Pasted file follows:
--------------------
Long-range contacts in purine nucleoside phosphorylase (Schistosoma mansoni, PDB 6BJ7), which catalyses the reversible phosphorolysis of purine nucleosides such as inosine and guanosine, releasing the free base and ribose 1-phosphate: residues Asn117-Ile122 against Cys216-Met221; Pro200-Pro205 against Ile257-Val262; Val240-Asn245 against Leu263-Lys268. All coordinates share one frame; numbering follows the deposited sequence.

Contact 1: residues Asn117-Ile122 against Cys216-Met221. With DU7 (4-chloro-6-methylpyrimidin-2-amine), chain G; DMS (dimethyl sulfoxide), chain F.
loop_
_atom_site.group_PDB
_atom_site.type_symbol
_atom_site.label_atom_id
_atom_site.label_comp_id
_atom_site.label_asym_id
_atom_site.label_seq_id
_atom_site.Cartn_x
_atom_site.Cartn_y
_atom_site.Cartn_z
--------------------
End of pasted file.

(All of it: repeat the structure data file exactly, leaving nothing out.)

Long-range contacts in purine nucleoside phosphorylase (Schistosoma mansoni, PDB 6BJ7), which catalyses the reversible phosphorolysis of purine nucleosides such as inosine and guanosine, releasing the free base and ribose 1-phosphate: residues Asn117-Ile122 against Cys216-Met221; Pro200-Pro205 against Ile257-Val262; Val240-Asn245 against Leu263-Lys268. All coordinates share one frame; numbering follows the deposited sequence.

Contact 1: residues Asn117-Ile122 against Cys216-Met221. With DU7 (4-chloro-6-methylpyrimidin-2-amine), chain G; DMS (dimethyl sulfoxide), chain F.
loop_
_atom_site.group_PDB
_atom_site.type_symbol
_atom_site.label_atom_id
_atom_site.label_comp_id
_atom_site.label_asym_id
_atom_site.label_seq_id
_atom_site.Cartn_x
_atom_site.Cartn_y
_atom_site.Cartn_z